“Clearly, if you’re selling an asset, you want to see if there’s anyone else that might be willing to offer more,” Leslie said in a phone interview. “There may be a few potential bidders.”
Emerson, a maker of air conditioner compressors and food-waste disposals, walked away from talks with Invensys about a possible deal a year ago. Since then, Invensys sold its rail unit to Siemens AG and pledged some of the proceeds to fund pension obligations that at one point were among the largest in the U.K.
The transaction made Invensys a more appealing target for Emerson, which would likely be lured by the company’s large customer base and software offerings, Leslie said.
“They were fundamentally interested in what now remains of Invensys, so it’s easier,” he said. “It would be an interesting asset for them.”
Mark Polzin, a spokesman for St. Louis-based Emerson, declined to comment.
Still, Emerson shareholders may balk at the prospect of a bidding war after a contest with ABB Ltd. (ABBN) drove up the price for its 2010 purchase of Chloride Group Plc, according to Christian Mayes, a St. Louis-based analyst at Edward Jones & Co.
“From Emerson’s point of view, I think the temptation could be there to look at it because it does fit into a couple areas that they want to grow in,” Mayes said in a phone interview. “The size of this deal may put them off from it.”
Honeywell and Zurich-based ABB also could be among companies interested in acquiring Invensys, said Andrew Carter, a London-based analyst at RBC. Buying the maker of meters and controls would add to their own process automation operations, he said in a phone interview.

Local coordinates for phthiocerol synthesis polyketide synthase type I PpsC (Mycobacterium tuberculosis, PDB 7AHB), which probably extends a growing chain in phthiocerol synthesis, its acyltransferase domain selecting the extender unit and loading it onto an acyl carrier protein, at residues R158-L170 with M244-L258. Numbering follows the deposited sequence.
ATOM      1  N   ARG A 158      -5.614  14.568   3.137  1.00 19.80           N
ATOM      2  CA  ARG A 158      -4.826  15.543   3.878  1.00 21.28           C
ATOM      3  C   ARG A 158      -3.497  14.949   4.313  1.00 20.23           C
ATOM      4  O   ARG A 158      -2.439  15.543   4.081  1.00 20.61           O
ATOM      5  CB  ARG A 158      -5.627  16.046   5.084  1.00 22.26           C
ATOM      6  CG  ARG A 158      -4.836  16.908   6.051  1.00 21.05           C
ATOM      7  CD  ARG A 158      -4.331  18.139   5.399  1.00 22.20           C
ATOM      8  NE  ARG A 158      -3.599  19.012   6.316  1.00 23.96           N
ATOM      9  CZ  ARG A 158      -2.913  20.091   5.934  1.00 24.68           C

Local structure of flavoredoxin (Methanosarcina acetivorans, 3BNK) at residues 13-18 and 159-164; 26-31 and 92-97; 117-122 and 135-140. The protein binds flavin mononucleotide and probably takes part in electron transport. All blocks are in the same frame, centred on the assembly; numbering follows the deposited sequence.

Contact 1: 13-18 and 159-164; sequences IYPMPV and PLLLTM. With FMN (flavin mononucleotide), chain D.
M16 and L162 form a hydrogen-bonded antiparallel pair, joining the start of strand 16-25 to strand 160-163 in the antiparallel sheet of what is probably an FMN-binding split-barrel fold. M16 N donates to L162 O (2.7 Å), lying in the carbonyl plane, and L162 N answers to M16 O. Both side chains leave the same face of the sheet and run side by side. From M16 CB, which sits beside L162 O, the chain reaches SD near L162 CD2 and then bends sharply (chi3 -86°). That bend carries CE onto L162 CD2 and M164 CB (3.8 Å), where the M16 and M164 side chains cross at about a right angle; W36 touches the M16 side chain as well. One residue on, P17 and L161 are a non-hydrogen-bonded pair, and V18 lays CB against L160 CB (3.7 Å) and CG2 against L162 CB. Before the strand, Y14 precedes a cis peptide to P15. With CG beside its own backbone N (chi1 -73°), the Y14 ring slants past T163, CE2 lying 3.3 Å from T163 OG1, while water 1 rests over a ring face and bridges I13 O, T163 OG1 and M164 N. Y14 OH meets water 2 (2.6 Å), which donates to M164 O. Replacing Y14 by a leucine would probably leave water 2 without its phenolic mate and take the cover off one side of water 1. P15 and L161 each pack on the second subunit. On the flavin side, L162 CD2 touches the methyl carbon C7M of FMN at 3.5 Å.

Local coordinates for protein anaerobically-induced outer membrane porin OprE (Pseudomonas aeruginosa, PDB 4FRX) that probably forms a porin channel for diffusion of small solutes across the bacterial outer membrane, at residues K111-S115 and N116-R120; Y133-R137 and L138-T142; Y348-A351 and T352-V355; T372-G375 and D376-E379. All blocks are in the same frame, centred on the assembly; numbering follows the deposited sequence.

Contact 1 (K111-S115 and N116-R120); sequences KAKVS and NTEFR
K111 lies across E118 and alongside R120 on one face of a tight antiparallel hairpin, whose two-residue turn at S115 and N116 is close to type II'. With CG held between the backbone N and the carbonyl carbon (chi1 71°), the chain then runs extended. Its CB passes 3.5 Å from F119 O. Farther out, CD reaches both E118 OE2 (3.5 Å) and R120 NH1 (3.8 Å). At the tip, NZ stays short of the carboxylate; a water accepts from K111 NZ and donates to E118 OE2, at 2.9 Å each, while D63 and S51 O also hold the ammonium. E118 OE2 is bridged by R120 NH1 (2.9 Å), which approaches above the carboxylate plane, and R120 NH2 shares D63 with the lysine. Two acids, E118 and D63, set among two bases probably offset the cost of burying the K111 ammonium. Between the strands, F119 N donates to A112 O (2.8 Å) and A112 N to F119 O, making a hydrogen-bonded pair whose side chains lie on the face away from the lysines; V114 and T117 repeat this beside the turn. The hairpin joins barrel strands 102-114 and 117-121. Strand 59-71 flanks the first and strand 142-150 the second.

Invensys could fetch 550 pence or more a share if an auction with “reasonable competitive tension” were to ensue, Carter and Wasi Rizvi wrote in a July 9 note.
Antonio Ligi, a spokesman for ABB, declined to comment on whether the company would be interested in buying Invensys, as did Rob Ferris, a spokesman for Morris Township, New Jersey-based Honeywell.
ABB, which is in the process of a management transition, may not be in a position to enter a bidding war for Invensys, said Andy Bell, a London-based analyst at Canaccord Financial Inc. Chief Executive Officer Joe Hogan, who is handing over the reins to Ulrich Spiesshofer in September, said in an interview published last month that the company needs to focus on integrating acquisitions it has already made.
Honeywell may struggle to justify the cost of an Invensys takeover, according to Bell. CEO Dave Cote said in February that the company would focus on deals of less than $1 billion because they are easier to assimilate.
Still, Invensys’ customer base is particularly valuable as the process-automation market consolidates and buyers may feel compelled to take advantage of the opportunity, Bell said.
“It’s all very well to go through the potential bidders and say they won’t do it because of ‘x’ or because of ‘y,’” he said. “But when you have an asset that’s as scarce as this that’s up for sale, sometimes longer-term strategy outweighs near-term considerations.”